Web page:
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Can Retirees Just Leave Their Money Invested to Ride Out the Coronavirus Downturn?

By Christy Bieber – Apr 5, 2020 at 7:40AM

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Many of them can, thanks to the suspension of required minimum distributions.

If you're a retiree with an investment account, you may be worried about recent volatility in the stock market. You're probably counting on your investments to help support you, so seeing their value fall can be very unsettling.

The good news: The Coronavirus Aid, Relief and Economic Security Act (the CARES Act for short) has suspended required minimum distributions (RMDs) for 2020. That means if you were going to be forced to take money out to avoid a big tax penalty, you no longer have to. 

The suspension of the RMD requirement gives you the option to leave your money invested to ride out the bear market. While this may not be possible for all retirees for financial reasons, it's a big benefit for those with other sources of funds to live on.  

Older couple looking at financial paperwork.

Image source: Getty Images.

The RMD suspension means you don't have to make withdrawals 

Required minimum distributions are normally mandated for retirees with 401(k)s, IRAs, and certain other tax-advantaged retirement plans.

Retirees must begin withdrawing funds after age 72 or after age 70 1/2 if they hit this age prior to Jan. 1, 2020. IRS tables specify the amount of required distributions, and a 50% tax penalty is imposed on any distributions that were required but weren't made. 

For 2020, however, the passage of the CARES Act means you don't have to withdraw any money if you don't want to. 

Why you may want to wait on withdrawals

You may not want to sell your investments if they have performed poorly in recent weeks due to the coronavirus crisis. If you have the right asset allocation for your age, you're confident in your investment strategy, and you've invested in quality companies or broad market indexes, it's very likely your investments will recover over time. In fact, historically, markets have always been cyclical, and recessions and depressions have been followed by periods of growth.

If you have time to wait out the market downturn without making withdrawals, you can avoid locking in losses, instead of selling amid the economic uncertainty resulting from COVID-19 and missing out on the recovery. You'll also avoid having to pay taxes on that distribution amount, saving yourself some money in the process.

How can you wait on withdrawing funds?

For some retirees, withdrawals from investment accounts aren't necessary because of required minimum distribution rules, but because of the need for essential income.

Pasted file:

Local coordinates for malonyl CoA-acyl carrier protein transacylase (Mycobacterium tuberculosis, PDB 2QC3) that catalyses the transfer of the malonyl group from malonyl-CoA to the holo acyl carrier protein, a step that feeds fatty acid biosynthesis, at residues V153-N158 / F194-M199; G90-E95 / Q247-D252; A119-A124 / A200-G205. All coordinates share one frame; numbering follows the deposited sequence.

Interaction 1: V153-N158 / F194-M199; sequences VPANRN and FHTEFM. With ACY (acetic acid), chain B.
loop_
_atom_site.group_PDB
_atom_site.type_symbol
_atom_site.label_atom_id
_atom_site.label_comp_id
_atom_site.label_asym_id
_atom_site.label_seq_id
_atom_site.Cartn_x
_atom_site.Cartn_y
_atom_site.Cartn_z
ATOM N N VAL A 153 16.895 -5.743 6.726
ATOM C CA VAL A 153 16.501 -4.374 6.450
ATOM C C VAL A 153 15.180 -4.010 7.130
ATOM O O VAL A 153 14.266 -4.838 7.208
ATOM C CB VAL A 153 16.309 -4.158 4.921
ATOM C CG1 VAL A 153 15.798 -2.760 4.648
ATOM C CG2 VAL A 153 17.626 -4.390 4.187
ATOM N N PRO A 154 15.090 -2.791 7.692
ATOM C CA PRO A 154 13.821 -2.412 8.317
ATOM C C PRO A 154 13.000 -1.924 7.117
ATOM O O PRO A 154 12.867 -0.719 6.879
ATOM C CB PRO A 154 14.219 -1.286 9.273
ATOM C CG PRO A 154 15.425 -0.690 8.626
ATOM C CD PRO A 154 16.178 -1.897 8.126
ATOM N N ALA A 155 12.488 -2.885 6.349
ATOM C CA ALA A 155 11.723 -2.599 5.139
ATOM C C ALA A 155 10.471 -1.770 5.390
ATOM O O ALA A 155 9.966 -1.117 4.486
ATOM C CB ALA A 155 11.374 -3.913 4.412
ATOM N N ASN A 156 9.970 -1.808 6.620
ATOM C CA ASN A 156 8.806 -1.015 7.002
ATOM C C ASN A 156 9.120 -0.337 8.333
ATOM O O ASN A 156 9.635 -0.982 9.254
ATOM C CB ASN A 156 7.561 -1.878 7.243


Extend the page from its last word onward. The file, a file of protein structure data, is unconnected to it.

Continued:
If you need money from your 401(k) or IRA to make ends meet, you'll have no choice but to take some out -- even if that means selling some investments that have declined. If that's your situation, try to cut spending as much as you can to minimize withdrawals. 

You may have some other options to avoid making withdrawals. For example, you can use the government stimulus checks from the CARES Act to pay living expenses. They're worth up to $1,200 per person or $2,400 per couple for singles with income under $75,000 or married joint filers with income under $150,000 (the amount is reduced by $5 per $100 above these levels). Social Security recipients will automatically receive these checks even if they haven't filed tax returns. 

If you haven't already claimed Social Security, filing for benefits could also be an option. But you'll reduce your benefit amount if you file prior to full retirement age. Or you could lose the chance to raise it through delayed retirement credits if you haven't reached age 70. Carefully consider whether you want to accept smaller lifetime checks if you claim Social Security earlier in order to give your investment balance more time to recover.

Another solution could be to claim Social Security to start benefits but rescind your filing within 12 months. You'd have to pay back the amount you received, but this essentially provides you with an interest-free loan (without affecting benefits) that you could use to avoid withdrawals during the heart of the coronavirus crisis. That's risky, though, because if you can't pay the money back, you'd be stuck with the smaller monthly payments for the rest of your life.

The suspension of RMDs provides much-needed flexibility for retirees

Not every retiree will be able to wait to take money out of retirement accounts until the coronavirus crisis passes. But the suspension of RMDs provides flexibility for those seniors who can afford to. 

If you don't need the money and you're confident in your investment strategy, leaving your investments alone for now could help ensure your retirement nest egg continues to be able to support you for decades to come. 

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